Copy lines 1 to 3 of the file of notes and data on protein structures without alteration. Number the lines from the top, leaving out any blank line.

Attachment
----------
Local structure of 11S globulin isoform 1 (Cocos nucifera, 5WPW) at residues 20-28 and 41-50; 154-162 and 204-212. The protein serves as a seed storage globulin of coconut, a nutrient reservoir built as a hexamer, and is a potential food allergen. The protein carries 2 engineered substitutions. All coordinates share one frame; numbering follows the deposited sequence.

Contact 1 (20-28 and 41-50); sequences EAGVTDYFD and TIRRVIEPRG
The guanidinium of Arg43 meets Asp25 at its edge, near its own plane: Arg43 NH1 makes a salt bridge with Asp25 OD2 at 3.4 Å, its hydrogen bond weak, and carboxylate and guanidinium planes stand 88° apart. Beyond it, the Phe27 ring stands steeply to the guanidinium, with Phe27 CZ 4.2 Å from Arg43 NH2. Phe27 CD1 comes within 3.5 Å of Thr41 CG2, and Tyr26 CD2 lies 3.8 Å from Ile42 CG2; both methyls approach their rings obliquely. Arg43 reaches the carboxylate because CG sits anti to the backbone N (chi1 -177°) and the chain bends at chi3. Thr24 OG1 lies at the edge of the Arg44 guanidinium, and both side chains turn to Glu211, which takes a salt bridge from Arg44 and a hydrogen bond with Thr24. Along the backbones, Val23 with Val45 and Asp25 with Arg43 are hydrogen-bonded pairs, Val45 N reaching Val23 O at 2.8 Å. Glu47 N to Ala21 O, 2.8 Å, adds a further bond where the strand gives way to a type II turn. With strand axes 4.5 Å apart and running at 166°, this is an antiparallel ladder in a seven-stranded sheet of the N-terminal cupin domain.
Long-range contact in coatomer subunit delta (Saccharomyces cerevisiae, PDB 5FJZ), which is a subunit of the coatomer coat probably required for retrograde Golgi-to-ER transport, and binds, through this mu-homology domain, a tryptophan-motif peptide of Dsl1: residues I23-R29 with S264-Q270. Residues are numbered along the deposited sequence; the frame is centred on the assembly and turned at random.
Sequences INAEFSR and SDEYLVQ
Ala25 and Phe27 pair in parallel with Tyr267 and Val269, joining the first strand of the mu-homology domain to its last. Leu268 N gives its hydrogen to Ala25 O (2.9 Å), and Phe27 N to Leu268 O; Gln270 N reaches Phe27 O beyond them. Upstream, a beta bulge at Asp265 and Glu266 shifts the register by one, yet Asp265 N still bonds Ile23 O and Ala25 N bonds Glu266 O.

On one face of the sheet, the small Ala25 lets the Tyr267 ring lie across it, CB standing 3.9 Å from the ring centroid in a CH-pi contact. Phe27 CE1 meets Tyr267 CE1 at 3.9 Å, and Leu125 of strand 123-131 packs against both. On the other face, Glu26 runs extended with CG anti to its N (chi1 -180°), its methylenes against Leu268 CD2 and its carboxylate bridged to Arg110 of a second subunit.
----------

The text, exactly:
Local structure of 11S globulin isoform 1 (Cocos nucifera, 5WPW) at residues 20-28 and 41-50; 154-162 and 204-212. The protein serves as a seed storage globulin of coconut, a nutrient reservoir built as a hexamer, and is a potential food allergen. The protein carries 2 engineered substitutions. All coordinates share one frame; numbering follows the deposited sequence.

Contact 1 (20-28 and 41-50); sequences EAGVTDYFD and TIRRVIEPRG
The guanidinium of Arg43 meets Asp25 at its edge, near its own plane: Arg43 NH1 makes a salt bridge with Asp25 OD2 at 3.4 Å, its hydrogen bond weak, and carboxylate and guanidinium planes stand 88° apart. Beyond it, the Phe27 ring stands steeply to the guanidinium, with Phe27 CZ 4.2 Å from Arg43 NH2. Phe27 CD1 comes within 3.5 Å of Thr41 CG2, and Tyr26 CD2 lies 3.8 Å from Ile42 CG2; both methyls approach their rings obliquely. Arg43 reaches the carboxylate because CG sits anti to the backbone N (chi1 -177°) and the chain bends at chi3. Thr24 OG1 lies at the edge of the Arg44 guanidinium, and both side chains turn to Glu211, which takes a salt bridge from Arg44 and a hydrogen bond with Thr24. Along the backbones, Val23 with Val45 and Asp25 with Arg43 are hydrogen-bonded pairs, Val45 N reaching Val23 O at 2.8 Å. Glu47 N to Ala21 O, 2.8 Å, adds a further bond where the strand gives way to a type II turn. With strand axes 4.5 Å apart and running at 166°, this is an antiparallel ladder in a seven-stranded sheet of the N-terminal cupin domain.